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2006 Darcy Lecture

All Models Are Wrong: How Do We Know Which Are Useful?

by Eileen Poeter


Abstract: Hydrology is modeling, starting from the moment a hydrologist stands on a hill and develops a concept of the system; continuing with application of an analytical model such as Darcy's law, the Theis equation, or chemical equilibria; and sometimes extending to elaborate numerical models. Darcy created the first quantitative ground-water model in 1856, driven by the practical goal of providing clean water supply to Dijon, France. It was clearly useful because it not only served his immediate purpose, but hydrologists still call on it daily. Today we strive to solve complex ground-water flow and transport problems and we are asked to use model results to make decisions without the luxury of a long assessment period. Consequently, the ground-water profession is searching for appropriate approaches for developing conceptual models, evaluating which models are useful, and describing the uncertainty associated with their predictions. Formulation of a reasonable set of alternative conceptual models, coupled with quantitative representation (which may range from simple to complex), is critical to the process. In spite of its apparent simplicity, this task is more difficult than numerical modeling because it reaches beyond consideration of scientific principles and quantitative algorithms into the realm of human nature and judgment. The problem is exacerbated by the dense, opaque character of the subsurface that makes data acquisition expensive, causing us to accomplish the work with sparse, uncertain information. Nevertheless, movements to meet this challenge are gaining momentum in the ground-water profession. Currently available practical approaches to the problem are presented in down-to-earth terms and future challenges are considered.


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Link to the card distributed at the lecture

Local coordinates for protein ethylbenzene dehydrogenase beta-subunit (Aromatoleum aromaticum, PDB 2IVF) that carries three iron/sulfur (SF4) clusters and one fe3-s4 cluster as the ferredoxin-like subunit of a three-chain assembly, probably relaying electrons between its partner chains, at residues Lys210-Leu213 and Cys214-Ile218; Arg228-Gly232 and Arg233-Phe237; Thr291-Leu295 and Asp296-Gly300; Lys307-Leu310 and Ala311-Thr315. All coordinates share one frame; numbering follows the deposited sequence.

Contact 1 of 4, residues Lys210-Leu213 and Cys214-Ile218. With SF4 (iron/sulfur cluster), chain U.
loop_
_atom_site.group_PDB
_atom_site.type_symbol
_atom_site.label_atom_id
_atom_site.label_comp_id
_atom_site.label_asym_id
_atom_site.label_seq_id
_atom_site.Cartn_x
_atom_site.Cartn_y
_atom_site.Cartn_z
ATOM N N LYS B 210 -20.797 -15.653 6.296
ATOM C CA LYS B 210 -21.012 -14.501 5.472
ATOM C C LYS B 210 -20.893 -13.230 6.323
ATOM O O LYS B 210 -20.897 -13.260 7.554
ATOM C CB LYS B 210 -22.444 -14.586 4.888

Speaker Bio: Eileen P. Poeter is currently a Professor of Geological Engineering at Colorado School of Mines and Director of the International Ground Water Modeling Center (IGWMC, Dept. GE, CSM, 1500 Illinois St., Golden CO, 80401; 303-273-3829, fax 303-384-2037;; She obtained her Ph.D. in Engineering Science in 1980 and an M.S. in Engineering in 1978, both from Washington State University, and a BS in Geology from Lehigh University in 1975. She worked for Golder Associates in the early 80's before moving to academia and continues to work as an independent consultant to stay in touch with the needs of industry. Her research focuses on groundwater modeling and parameter estimation (she is first author of UCODE_2005, a universal inversion code, and associated codes for evaluating the results of the parameter estimation; and of MMRI, a multi-model ranking and inference code) water resource evaluation, and evaluation of heterogeneous and fractured aquifers. She is, a part of the JUPITER (Joint Parameter IdenTification and Evaluation of Reliability) development team. JUPITER is an application-programming interface for evaluating sensitivity, assessing data needs, estimating parameters, selecting/ranking models, and evaluating uncertainty currently under development by the USGS, in coordination with EPA to interface with their contemporary software modeling frameworks.

2006 Darcy Lecture Schedule: click here for a pdf of the schedule


JUPITER Web pages mentioned in the Presentation


References Mentioned in the Presentation click here for related references


Thanks to:

National Ground Water Association, for organizing and providing financing for this lecture tour
CSM Hydrologic Science and Engineering Program, Students and Professors for inspiration throughout the years and making my time available for the lecture tour

Colorado School of Mines, for making my time available for the lecture tour
Department of Geology and Geological Engineering, for making my time available for the lecture tour

International Ground Water Modeling Center, for making my time available for the lecture tour